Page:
Lung cancer is the leading cause of cancer death in the United States and the world.
More lives are lost each year to lung cancer than to colorectal, breast, and prostate cancers combined.
The risk of dying from lung cancer is 82% greater than the risk of dying from breast cancer.
Anyone can get lung cancer, regardless of age, gender, ethnicity, or smoking history and increasingly people who have never smoked are being diagnosed with lung cancer. Only 35% of lung cancer patients are current or former smokers.
1 in 16 people in the U.S. can expect to receive a lung cancer diagnosis. That’s 1 out of every 14 men, and 1 out of every 17 women.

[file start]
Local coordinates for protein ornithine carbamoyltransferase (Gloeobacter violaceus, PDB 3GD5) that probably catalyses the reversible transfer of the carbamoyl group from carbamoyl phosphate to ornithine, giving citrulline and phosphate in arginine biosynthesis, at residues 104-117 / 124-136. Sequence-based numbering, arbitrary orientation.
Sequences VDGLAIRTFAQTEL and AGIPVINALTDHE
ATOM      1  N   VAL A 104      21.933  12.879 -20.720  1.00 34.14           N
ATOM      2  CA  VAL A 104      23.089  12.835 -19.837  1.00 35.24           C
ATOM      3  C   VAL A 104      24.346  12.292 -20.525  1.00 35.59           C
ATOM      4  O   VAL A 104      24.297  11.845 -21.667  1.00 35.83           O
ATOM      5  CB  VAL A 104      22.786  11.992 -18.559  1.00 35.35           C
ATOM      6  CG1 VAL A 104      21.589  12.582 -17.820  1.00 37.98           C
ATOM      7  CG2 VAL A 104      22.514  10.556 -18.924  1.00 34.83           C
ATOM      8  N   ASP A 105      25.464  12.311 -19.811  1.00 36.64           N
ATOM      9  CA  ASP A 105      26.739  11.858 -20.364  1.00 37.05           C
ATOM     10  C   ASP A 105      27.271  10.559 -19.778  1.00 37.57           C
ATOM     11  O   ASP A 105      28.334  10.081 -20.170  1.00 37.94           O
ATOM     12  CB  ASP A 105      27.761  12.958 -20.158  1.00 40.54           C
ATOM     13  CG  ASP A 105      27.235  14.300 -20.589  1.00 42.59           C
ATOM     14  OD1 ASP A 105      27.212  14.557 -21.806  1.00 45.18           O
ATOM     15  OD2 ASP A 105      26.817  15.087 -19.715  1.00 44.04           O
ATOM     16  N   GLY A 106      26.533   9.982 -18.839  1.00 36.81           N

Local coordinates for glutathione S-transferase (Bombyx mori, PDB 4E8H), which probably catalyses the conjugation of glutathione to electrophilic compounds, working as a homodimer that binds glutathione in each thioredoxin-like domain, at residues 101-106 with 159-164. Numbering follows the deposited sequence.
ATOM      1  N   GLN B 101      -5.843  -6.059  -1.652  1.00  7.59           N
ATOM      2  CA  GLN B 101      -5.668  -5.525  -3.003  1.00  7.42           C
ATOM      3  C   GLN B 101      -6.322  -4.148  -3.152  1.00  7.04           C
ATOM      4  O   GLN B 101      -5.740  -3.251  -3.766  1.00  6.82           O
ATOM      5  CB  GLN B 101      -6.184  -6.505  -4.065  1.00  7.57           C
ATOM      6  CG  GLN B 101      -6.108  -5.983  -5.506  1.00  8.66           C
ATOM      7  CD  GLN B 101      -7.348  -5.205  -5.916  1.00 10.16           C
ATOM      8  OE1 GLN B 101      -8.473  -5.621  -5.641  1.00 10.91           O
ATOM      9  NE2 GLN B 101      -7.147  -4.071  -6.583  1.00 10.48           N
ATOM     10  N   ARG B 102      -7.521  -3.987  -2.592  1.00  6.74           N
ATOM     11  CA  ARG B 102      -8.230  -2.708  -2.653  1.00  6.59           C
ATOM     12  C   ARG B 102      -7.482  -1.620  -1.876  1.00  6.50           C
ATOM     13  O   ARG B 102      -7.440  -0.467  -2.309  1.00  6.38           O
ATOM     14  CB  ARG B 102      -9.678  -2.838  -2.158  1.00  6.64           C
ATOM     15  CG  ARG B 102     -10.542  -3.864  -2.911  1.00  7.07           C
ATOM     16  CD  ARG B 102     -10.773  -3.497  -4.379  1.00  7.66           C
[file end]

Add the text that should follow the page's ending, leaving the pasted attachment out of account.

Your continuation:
The American Cancer Society estimates that about 228,820 new cases of lung cancer would be diagnosed in 2020.
Lung cancer is rarely detected early on. Only 19% of all people diagnosed with lung cancer will survive 5 years or more, BUT if it’s caught before it spreads, the chance for 5-year survival improves to 55%.
Lung cancer receives the least federal research funding per cancer-related death.
Only 6% of federal government dollars spent on cancer research are spent on lung cancer research.
Lung cancer research needs an investment that matches the impact of the disease.
Strategic investment in lung cancer research will ensure patients the same promise that is now available for breast, prostate, colorectal, and other cancers — earlier detection, more effective treatment options, higher quality of life, and thousands of lives saved.